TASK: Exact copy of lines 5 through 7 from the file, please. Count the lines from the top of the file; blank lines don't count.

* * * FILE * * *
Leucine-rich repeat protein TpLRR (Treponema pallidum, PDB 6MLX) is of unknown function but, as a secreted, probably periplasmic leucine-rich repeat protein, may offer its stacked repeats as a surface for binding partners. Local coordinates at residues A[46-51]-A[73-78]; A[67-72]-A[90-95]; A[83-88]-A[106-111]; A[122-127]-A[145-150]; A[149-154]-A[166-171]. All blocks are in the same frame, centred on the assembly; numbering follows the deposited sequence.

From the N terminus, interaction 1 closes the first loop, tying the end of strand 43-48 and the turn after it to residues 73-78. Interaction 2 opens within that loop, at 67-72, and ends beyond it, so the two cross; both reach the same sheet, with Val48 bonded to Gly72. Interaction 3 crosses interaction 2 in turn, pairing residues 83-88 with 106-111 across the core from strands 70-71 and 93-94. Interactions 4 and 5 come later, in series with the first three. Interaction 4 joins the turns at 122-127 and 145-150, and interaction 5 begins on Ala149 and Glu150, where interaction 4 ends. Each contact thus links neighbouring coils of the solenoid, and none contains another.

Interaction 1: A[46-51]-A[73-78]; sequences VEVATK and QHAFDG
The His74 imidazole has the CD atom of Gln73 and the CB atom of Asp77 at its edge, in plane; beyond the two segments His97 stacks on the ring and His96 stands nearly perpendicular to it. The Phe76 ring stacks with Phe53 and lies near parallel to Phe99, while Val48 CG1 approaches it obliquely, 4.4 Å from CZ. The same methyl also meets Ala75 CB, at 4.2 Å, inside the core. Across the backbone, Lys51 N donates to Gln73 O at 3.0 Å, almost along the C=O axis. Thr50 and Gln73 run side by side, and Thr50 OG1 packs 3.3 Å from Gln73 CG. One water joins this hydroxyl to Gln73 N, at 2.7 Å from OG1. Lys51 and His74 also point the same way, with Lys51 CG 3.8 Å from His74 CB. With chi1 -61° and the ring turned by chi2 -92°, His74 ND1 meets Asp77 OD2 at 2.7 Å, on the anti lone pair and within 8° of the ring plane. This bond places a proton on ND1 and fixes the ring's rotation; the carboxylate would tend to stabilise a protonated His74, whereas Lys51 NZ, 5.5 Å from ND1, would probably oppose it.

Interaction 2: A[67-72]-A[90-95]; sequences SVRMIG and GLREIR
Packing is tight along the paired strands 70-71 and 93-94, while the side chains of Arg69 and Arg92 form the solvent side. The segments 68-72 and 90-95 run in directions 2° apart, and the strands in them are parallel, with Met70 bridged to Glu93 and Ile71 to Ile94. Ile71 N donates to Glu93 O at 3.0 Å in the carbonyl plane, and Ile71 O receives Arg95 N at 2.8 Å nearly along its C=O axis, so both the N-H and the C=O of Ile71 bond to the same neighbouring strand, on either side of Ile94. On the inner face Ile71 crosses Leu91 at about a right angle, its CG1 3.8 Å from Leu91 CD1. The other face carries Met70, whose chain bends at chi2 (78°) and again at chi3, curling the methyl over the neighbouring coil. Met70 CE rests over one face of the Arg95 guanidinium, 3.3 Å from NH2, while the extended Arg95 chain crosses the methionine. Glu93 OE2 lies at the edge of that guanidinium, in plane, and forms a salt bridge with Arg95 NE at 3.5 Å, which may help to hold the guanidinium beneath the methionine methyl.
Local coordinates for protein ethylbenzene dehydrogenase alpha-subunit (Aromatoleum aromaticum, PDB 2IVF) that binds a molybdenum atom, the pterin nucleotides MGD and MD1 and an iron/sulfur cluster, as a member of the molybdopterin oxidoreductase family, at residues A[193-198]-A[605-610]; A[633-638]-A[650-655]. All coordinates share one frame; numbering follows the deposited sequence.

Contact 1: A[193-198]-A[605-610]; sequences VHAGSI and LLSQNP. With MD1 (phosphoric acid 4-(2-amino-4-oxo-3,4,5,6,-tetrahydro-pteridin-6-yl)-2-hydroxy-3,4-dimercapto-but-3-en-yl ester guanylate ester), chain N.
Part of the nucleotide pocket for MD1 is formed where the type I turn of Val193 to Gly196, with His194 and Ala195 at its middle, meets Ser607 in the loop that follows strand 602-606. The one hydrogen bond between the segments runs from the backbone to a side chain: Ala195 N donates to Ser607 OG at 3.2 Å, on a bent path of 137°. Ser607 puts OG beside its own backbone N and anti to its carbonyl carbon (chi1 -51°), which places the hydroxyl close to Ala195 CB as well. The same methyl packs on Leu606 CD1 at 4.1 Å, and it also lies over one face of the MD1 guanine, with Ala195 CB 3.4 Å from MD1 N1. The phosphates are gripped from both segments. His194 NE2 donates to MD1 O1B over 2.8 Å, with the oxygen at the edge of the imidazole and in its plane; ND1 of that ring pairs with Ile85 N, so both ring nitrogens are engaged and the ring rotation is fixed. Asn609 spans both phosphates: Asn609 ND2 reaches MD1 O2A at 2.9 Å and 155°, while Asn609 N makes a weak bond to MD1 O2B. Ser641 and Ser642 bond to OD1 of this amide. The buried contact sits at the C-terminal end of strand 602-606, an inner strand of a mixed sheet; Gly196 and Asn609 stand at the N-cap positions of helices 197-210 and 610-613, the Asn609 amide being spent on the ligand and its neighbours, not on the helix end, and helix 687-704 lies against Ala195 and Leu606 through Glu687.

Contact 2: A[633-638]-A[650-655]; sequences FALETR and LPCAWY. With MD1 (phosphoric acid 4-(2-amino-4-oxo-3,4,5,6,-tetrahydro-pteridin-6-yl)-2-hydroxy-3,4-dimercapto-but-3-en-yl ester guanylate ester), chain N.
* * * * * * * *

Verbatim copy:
Interaction 2: A[67-72]-A[90-95]; sequences SVRMIG and GLREIR
Packing is tight along the paired strands 70-71 and 93-94, while the side chains of Arg69 and Arg92 form the solvent side. The segments 68-72 and 90-95 run in directions 2° apart, and the strands in them are parallel, with Met70 bridged to Glu93 and Ile71 to Ile94. Ile71 N donates to Glu93 O at 3.0 Å in the carbonyl plane, and Ile71 O receives Arg95 N at 2.8 Å nearly along its C=O axis, so both the N-H and the C=O of Ile71 bond to the same neighbouring strand, on either side of Ile94. On the inner face Ile71 crosses Leu91 at about a right angle, its CG1 3.8 Å from Leu91 CD1. The other face carries Met70, whose chain bends at chi2 (78°) and again at chi3, curling the methyl over the neighbouring coil. Met70 CE rests over one face of the Arg95 guanidinium, 3.3 Å from NH2, while the extended Arg95 chain crosses the methionine. Glu93 OE2 lies at the edge of that guanidinium, in plane, and forms a salt bridge with Arg95 NE at 3.5 Å, which may help to hold the guanidinium beneath the methionine methyl.
Local coordinates for protein ethylbenzene dehydrogenase alpha-subunit (Aromatoleum aromaticum, PDB 2IVF) that binds a molybdenum atom, the pterin nucleotides MGD and MD1 and an iron/sulfur cluster, as a member of the molybdopterin oxidoreductase family, at residues A[193-198]-A[605-610]; A[633-638]-A[650-655]. All coordinates share one frame; numbering follows the deposited sequence.